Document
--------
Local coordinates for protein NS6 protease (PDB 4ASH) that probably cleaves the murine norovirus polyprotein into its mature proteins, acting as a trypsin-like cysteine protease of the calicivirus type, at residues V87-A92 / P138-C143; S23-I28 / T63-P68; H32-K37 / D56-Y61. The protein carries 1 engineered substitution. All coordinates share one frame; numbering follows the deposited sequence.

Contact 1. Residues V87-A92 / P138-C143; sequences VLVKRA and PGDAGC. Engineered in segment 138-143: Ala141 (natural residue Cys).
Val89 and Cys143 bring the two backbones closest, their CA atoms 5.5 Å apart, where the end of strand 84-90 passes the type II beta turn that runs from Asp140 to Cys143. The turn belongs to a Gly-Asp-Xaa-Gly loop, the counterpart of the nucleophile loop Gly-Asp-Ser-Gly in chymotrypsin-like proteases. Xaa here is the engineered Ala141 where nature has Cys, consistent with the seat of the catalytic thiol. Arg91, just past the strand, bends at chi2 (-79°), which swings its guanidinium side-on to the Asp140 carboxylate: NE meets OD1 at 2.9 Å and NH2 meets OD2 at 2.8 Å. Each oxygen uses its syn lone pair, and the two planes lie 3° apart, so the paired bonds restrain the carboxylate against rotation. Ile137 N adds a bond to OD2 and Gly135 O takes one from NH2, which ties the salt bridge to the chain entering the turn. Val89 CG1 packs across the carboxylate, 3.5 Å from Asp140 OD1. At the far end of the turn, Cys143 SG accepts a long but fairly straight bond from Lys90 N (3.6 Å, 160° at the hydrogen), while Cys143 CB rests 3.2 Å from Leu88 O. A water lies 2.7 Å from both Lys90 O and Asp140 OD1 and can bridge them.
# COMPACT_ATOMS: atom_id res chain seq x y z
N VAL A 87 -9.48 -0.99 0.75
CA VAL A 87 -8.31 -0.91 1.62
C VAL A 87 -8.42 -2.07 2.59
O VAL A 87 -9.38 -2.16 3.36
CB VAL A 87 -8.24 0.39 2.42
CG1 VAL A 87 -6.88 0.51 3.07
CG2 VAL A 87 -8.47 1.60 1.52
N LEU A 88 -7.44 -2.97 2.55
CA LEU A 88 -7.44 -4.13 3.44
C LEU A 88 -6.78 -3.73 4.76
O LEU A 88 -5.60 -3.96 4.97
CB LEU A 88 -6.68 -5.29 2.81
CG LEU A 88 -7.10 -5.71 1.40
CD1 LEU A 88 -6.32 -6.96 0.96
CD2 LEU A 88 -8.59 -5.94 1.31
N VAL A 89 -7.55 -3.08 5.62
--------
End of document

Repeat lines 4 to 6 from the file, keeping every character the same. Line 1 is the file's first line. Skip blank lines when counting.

# COMPACT_ATOMS: atom_id res chain seq x y z
N VAL A 87 -9.48 -0.99 0.75
CA VAL A 87 -8.31 -0.91 1.62